German Mayor stabbed in anti-immigration attack vows to continue helping refugees integrate

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Moments before the would-be assassin tried to kill the mayor of this small and picturesque riverside town in the Sauerland hills of western Germany, he told him why.

He was thirsty, he said, as he pressed a foot-long butcher’s knife to the mayor’s throat. But rather than help his fellow German, the mayor had taken in hundreds of refugees.

Two weeks later, the gash in Mayor Andreas Hollstein’s neck has largely healed. But the sense of profound shock in this tight-knit community remains. And the debate over his decision to make this economically precarious town a German model for the acceptance and integration of asylum seekers has only escalated.

Since the attack, Hollstein – who credits the quick response of the immigrant family that runs the kebab shop where he was ambushed with saving his life – has been defiant.

Some people may not like his humanitarian-based approach, he said while sitting in his office overlooking the town’s imposing 12th-century castle, and a few on the extreme right may be angry enough to try to kill him.

But Hollstein said he had no regrets about taking in 450 asylum seekers, 100 more than was required under German rules for distributing the influx of more than 1 million people in 2015 and 2016.

“It was the right thing to do,” said the blond, bespectacled and youthful-looking 54-year-old, a scar forming beneath his left ear where the blade pressed in. “I’d do the same thing tomorrow.”

That puts Hollstein, a member of Chancellor Angela Merkel’s centre-right Christian Democratic Union, sharply at odds with the political moment in Europe.

Across the continent, politicians wary of a voter backlash against those seeking a haven from war or persecution have sharply toughened both their rhetoric and their policies. Just this week, European Council President Donald Tusk proposed giving up on forcing countries to take in refugees after two years of largely failed efforts.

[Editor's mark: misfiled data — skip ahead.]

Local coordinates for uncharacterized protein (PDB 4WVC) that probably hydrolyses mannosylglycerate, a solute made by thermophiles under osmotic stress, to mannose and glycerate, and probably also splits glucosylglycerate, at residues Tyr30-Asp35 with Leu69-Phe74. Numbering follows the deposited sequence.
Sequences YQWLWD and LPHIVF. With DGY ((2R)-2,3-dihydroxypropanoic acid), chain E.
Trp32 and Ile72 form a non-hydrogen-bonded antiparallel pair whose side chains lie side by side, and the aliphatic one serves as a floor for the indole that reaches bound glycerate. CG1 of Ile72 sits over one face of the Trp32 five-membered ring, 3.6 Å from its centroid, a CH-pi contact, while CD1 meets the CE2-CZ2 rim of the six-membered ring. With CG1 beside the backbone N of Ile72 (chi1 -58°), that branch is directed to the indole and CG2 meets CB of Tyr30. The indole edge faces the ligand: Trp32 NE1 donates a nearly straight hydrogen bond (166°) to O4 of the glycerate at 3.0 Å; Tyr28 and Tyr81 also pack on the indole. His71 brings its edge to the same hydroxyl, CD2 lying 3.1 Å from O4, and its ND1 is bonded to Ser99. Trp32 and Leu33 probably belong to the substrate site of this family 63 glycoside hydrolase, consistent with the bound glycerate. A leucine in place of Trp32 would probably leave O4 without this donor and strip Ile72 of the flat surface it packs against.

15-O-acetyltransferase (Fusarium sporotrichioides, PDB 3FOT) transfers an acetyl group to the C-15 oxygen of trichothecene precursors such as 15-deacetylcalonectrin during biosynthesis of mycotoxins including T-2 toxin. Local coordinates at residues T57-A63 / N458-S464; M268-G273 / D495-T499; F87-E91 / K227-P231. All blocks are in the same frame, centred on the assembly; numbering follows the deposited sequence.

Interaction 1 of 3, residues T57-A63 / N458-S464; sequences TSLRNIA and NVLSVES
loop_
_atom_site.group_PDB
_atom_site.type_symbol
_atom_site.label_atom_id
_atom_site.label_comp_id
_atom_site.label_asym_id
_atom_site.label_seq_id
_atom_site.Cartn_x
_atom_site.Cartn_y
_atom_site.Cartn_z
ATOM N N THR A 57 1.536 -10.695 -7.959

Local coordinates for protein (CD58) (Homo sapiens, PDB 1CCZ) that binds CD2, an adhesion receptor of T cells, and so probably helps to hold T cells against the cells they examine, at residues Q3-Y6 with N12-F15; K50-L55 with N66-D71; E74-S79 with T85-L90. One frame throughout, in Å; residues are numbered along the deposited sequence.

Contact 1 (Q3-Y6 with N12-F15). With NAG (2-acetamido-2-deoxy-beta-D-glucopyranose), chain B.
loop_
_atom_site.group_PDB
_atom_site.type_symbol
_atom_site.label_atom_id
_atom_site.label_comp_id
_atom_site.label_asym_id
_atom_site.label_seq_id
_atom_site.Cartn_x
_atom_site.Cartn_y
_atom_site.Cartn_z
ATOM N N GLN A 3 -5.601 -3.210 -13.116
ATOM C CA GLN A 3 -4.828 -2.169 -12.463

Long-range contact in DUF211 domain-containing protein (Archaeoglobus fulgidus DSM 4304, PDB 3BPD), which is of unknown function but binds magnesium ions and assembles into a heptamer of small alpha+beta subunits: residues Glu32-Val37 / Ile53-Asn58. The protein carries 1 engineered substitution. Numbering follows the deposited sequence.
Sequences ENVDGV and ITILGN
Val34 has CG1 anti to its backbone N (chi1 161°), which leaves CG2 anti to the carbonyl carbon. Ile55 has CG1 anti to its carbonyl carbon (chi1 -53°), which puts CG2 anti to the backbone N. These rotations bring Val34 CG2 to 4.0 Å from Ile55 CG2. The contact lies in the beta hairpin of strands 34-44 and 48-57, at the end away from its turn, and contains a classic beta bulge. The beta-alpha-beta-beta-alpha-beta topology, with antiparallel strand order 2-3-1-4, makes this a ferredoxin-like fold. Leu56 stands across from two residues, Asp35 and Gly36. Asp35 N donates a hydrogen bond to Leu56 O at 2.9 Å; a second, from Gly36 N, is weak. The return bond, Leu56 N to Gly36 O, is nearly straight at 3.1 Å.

Yet if Hollstein is out of step with the political mood, the attack on him is in keeping with the times.

Two years ago, the leading candidate for mayor of the western German city of Cologne, Henriette Reker, was stabbed in the neck as she campaigned in an election she would win days later while recovering in the hospital. Police said her assailant was motivated by opposition to her pro-refugee politics.

 Last year in Britain, Jo Cox, a 41-year-old member of Parliament and passionate advocate for Syrian refugees, was shot and stabbed to death in her northern English district. A right-wing extremist who shouted “Britain first!” during the attack was convicted of her murder.

And on Tuesday, German federal prosecutors charged a soldier with plotting to assassinate top politicians, including the justice minister, and to frame refugees for the crimes.

The growing trend toward violence comes amid a public discourse that has become far more poisonous and accepting of extreme measures against refugees and their supporters, said Dierk Borstel, an expert on the far right at Dortmund University of Applied Sciences and Arts.

“It’s a big problem for security services. The police used to know about the people who could be violent. There was tight observation,” said Borstel, whose university is a short drive from Altena. “But now the circle has expanded, and people who haven’t been previously suspected are committing these acts. So it’s very hard to control.”

Police have said little about the man charged with the attempted murder of Hollstein beyond his first name, Werner. But locals in Altena described him as a middle-aged town resident who largely kept to himself and had fallen on hard times.

On the night of the attack, Hollstein had stopped for dinner at City Doener, a favourite neighbourhood gathering spot where native-born Germans, Turkish immigrants, Arab refugees and many others feast on sizzling kebab sandwiches piled high with veggies and hot sauce.

He had just placed his order when a man approached and asked if he was the mayor.“Yes, I am,” Hollstein said he responded. “Why?” With that, the man pulled out his knife and lunged, while berating the mayor for having taken in “foreigners.”